BRIEF DESCRIPTION OF THE DRAWINGS

FIG. 1 is a schematic block diagram showing the arrangement of an information processing apparatus according to an embodiment of the present invention;

FIG. 2 is a block diagram showing the arrangement of CPU peripheral circuits in the information processing apparatus of the embodiment shown in FIG. 1;

FIG. 3 is a block diagram showing the arrangement of a power supply unit to respective I/O units in the information processing apparatus of the embodiment shown in FIG. 1;

FIGS. 4A and 4B are flow charts respectively showing device I/O control and interrupt control upon completion of time measurement by a timer in the information processing apparatus of the embodiment shown in FIG. 1;

FIGS. 5A and 5B are timing charts for explaining a power-saving control state of the information processing apparatus of the embodiment shown in FIG. 1;

FIG. 6 is a view for explaining priority control of a task scheduler in the information processing apparatus of the embodiment shown in FIG. 1;

FIG. 7 is a view showing the format of a task control block in the information processing apparatus of the embodiment shown in FIG. 1;

FIGS. 8A to 8C are tables showing the contents of the task control block in the information processing apparatus of the embodiment shown in FIG. 1;

FIG. 9 is a flow chart showing control of I/O device acquisition processing of tasks in an information processing apparatus according to the first embodiment of the present invention;

FIG. 10 is a flow chart showing control of I/O device release processing of tasks in the information processing apparatus according to the first embodiment of the present invention;

FIG. 11 is a view showing various basic parameters for scheduling used by a task scheduler in an information processing apparatus according to the second embodiment of the present invention;

FIG. 12 is a view showing the management areas of device drivers in the information processing apparatus according to the second embodiment of the present invention;

FIG. 13 is a flow chart showing start control of devices in the information processing apparatus according to the second embodiment of the present invention;

FIG. 14 is a flow chart showing control upon completion of measurement by a timer in the information processing apparatus according to the second embodiment of the present invention;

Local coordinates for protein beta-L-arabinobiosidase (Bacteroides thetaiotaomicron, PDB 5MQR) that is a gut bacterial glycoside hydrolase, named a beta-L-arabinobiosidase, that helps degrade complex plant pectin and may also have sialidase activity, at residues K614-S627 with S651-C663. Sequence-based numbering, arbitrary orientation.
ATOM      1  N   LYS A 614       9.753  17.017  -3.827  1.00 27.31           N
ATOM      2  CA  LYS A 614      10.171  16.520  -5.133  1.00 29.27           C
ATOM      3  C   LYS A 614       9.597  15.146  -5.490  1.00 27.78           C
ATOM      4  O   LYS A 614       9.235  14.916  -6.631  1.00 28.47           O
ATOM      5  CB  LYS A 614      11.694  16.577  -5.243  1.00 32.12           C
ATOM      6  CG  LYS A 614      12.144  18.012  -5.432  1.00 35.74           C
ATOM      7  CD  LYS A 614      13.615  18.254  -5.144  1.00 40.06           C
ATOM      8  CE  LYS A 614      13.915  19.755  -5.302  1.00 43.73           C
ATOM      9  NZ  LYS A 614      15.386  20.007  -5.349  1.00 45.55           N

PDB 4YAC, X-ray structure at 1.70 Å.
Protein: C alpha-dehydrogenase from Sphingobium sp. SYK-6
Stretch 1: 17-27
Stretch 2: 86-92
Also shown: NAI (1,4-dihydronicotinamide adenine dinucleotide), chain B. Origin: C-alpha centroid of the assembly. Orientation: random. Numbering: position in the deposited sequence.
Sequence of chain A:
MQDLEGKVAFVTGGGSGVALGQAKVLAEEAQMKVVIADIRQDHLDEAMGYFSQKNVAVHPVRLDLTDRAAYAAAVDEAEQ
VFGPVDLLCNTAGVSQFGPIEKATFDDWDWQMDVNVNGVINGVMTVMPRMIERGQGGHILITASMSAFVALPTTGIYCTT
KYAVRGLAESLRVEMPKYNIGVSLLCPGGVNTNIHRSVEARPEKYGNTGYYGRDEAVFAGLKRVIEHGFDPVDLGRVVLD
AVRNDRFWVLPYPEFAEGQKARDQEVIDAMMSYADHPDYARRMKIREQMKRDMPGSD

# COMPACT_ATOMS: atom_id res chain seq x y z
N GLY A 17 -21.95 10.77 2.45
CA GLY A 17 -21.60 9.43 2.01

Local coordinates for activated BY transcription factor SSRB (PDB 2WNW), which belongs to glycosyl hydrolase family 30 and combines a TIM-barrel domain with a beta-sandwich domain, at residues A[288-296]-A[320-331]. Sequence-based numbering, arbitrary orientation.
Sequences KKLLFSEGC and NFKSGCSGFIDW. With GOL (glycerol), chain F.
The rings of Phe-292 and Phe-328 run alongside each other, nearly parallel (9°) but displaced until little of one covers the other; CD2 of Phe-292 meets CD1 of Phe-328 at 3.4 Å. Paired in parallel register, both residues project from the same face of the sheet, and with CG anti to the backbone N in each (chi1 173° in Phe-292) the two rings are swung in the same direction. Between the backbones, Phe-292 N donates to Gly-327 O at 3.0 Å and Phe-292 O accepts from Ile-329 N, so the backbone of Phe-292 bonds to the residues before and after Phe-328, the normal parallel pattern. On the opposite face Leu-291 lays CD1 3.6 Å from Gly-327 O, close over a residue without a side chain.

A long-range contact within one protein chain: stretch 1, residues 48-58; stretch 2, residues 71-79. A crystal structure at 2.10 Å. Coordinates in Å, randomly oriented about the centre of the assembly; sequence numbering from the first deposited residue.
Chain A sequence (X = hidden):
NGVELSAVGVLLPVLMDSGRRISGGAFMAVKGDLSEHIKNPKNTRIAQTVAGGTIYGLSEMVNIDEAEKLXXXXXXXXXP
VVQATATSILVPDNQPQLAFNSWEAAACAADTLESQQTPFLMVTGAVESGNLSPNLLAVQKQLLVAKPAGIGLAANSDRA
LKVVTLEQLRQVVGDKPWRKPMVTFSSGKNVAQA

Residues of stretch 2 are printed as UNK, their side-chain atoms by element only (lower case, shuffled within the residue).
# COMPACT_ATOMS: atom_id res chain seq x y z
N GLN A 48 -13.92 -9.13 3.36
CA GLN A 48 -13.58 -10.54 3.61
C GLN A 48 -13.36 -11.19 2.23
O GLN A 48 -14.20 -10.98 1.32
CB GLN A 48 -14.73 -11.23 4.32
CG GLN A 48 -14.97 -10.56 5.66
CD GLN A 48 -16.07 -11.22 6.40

FIG. 15 is a flow chart showing restart control of a waiting device in the information processing apparatus according to the second embodiment of the present invention;

FIG. 16 is a functional block diagram showing an electronic apparatus according to the third embodiment of the present invention;

FIG. 17 is a block diagram showing the hardware arrangement of an electronic apparatus according to an embodiment of the present invention;

FIG. 18 is a timing chart showing the mode transition timings and changes in consumption power states in the third embodiment of the present invention;

FIG. 19 is a timing chart for explaining conventional mode transition timings;

FIG. 20 shows an example of an access time interval table of the third embodiment;

FIG. 21 shows an example of an access time table of the third embodiment;

FIG. 22 is a flow chart showing the updating processing of the access time interval table upon device access in the third embodiment of the present invention;

FIG. 23 is a flow chart showing the processing for determining if the control enters a mode L upon completion of an access to a device in the third embodiment of the present invention;

FIG. 24 shows an example of a table for storing the hysteresis of access times of an application A to an HDD in the fourth embodiment of the present invention;

FIG. 25 shows an example of an HDD access time interval table in the fifth embodiment of the present invention; and

FIG. 26 is a timing chart showing changes in consumption power states upon transitions of modes according to the sixth embodiment of the present invention.

DESCRIPTION OF THE PREFERRED EMBODIMENTS

The preferred embodiments of the present invention will be described in detail hereinafter with reference to the accompanying drawings.

The important points of an information processing apparatus of this embodiment will be summarized below.

In an information processing apparatus which can time-divisionally execute a plurality of processing operations, the total power required by hardware resources used by each task is detected, and an operation attribute of the task is determined on the basis of the total power. More specifically, hardware resources acquired by each task, and the total power required by these hardware resources are detected, and as the task has a larger total power of the acquired hardware resources, a higher execution priority level is assigned to the task. A scheduler of an operating system selects a task with a high execution priority level, and gives the right of execution to the task.